Bipolar disorder is a complex mental health condition that affects millions of adults each year. For many, the complications of bipolar disorder began in early childhood but the condition is often not diagnosed until early adulthood. If you have a familial history of bipolar disorder, and if you are concerned about your children’s health, it is important to understand how signs of short term memory loss can be attributed to the development of this mental health disorder.
In children who have early warning signs of bipolar disorder, the initial symptoms are often not the typical mood swings experienced in adults. Instead, young children will often demonstrate short term memory loss leaving parents frustrated with their child’s behavior. While some children are simply rebelling or acting out due to normal child development, if you find that your child appears to be ignoring your requests or instructions, this could be a sign of early short term memory loss and bipolar disorder developing.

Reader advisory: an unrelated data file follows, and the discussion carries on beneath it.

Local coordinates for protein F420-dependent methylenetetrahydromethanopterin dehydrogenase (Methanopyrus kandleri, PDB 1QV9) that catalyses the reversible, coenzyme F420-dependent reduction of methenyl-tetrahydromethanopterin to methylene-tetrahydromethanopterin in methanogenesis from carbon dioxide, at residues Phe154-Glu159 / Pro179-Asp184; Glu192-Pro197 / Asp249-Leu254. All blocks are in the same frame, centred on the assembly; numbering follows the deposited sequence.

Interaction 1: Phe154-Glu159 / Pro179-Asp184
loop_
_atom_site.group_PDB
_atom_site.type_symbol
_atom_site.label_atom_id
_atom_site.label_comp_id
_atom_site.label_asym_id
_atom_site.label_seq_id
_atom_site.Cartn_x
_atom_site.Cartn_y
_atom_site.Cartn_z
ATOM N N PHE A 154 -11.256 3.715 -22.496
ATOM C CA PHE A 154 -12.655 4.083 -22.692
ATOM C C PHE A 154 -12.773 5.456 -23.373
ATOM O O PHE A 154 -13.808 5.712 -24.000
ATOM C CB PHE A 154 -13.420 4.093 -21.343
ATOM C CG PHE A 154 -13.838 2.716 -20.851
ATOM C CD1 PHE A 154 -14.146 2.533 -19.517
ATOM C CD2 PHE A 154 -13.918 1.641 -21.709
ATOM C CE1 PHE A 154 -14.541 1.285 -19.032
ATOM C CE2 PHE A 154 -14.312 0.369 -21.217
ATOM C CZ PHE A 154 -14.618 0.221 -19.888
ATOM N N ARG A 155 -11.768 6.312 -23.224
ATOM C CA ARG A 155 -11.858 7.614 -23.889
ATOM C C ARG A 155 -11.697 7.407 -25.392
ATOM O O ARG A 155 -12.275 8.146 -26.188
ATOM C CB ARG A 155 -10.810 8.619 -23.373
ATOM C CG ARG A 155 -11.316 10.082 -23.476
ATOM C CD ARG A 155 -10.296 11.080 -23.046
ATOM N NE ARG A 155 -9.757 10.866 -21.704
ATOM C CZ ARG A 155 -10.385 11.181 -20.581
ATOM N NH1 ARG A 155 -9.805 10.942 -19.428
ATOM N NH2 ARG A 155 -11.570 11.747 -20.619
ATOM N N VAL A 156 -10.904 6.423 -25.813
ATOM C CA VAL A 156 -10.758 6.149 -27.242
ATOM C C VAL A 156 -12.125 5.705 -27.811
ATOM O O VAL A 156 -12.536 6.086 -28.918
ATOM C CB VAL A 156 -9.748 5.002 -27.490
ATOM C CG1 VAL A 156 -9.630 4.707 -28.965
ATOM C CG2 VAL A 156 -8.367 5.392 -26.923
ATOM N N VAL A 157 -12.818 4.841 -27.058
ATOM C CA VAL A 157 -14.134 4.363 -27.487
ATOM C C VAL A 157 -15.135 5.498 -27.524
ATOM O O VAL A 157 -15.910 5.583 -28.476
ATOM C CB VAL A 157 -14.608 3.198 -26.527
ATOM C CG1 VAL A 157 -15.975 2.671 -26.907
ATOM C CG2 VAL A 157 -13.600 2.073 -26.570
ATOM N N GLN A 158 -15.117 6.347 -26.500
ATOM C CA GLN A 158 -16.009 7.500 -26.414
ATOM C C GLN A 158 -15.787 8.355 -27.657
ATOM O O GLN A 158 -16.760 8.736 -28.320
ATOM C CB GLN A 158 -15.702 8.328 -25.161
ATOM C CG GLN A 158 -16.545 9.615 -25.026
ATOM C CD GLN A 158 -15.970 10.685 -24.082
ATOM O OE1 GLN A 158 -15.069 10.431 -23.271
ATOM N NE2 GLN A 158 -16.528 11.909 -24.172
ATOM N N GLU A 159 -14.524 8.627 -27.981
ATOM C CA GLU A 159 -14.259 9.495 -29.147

When meeting with your child’s pediatrician, it is important to discuss the issues of short term memory loss and to ask about the necessary testing for bipolar disorder. Typically, your child’s doctor will want to initially order a series of blood tests and neurological examinations, including CT scan and MRI of the brain, to rule out other organic neurological complications. Ultimately, however, the best diagnosis may come when you meet with a pediatric psychiatrist.
If your child is confirmed as suffering from bipolar memory loss, it is important to find a brain rehabilitation center that can work with your child on the issues of memory loss and cognitive function. In addition, discussion with a psychiatrist is also necessary as you will want to begin addressing issues associated with the mental health disorder. Laying the foundation for your child’s mental health treatment early in life will ensure that not only the mood swing symptoms of bipolar disorder are managed as best as possible, but that the memory loss of bipolar disorder can also be mitigated to some extent.
Sources: Handbook of Infant Mental Health, by Charles Zeanah Jr.